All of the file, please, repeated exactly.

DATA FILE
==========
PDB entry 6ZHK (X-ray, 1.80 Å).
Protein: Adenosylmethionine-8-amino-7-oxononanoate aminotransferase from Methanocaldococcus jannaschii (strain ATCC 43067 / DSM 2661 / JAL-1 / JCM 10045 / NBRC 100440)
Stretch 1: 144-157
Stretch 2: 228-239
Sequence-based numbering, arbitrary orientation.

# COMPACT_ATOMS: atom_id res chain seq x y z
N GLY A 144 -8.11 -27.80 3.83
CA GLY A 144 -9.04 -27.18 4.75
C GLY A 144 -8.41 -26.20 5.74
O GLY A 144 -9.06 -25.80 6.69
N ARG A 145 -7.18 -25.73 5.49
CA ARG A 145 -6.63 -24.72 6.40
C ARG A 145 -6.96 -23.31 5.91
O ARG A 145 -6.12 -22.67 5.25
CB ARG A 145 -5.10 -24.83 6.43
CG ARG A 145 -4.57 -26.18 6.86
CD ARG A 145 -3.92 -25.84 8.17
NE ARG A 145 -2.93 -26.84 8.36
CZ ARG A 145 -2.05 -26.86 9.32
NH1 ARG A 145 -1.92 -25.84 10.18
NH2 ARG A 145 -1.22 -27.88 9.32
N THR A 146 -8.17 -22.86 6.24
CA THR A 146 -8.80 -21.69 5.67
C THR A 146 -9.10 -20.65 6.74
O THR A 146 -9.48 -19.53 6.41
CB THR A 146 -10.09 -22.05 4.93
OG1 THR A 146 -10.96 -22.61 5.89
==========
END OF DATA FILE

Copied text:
PDB entry 6ZHK (X-ray, 1.80 Å).
Protein: Adenosylmethionine-8-amino-7-oxononanoate aminotransferase from Methanocaldococcus jannaschii (strain ATCC 43067 / DSM 2661 / JAL-1 / JCM 10045 / NBRC 100440)
Stretch 1: 144-157
Stretch 2: 228-239
Sequence-based numbering, arbitrary orientation.

# COMPACT_ATOMS: atom_id res chain seq x y z
N GLY A 144 -8.11 -27.80 3.83
CA GLY A 144 -9.04 -27.18 4.75
C GLY A 144 -8.41 -26.20 5.74
O GLY A 144 -9.06 -25.80 6.69
N ARG A 145 -7.18 -25.73 5.49
CA ARG A 145 -6.63 -24.72 6.40
C ARG A 145 -6.96 -23.31 5.91
O ARG A 145 -6.12 -22.67 5.25
CB ARG A 145 -5.10 -24.83 6.43
CG ARG A 145 -4.57 -26.18 6.86
CD ARG A 145 -3.92 -25.84 8.17
NE ARG A 145 -2.93 -26.84 8.36
CZ ARG A 145 -2.05 -26.86 9.32
NH1 ARG A 145 -1.92 -25.84 10.18
NH2 ARG A 145 -1.22 -27.88 9.32
N THR A 146 -8.17 -22.86 6.24
CA THR A 146 -8.80 -21.69 5.67
C THR A 146 -9.10 -20.65 6.74
O THR A 146 -9.48 -19.53 6.41
CB THR A 146 -10.09 -22.05 4.93
OG1 THR A 146 -10.96 -22.61 5.89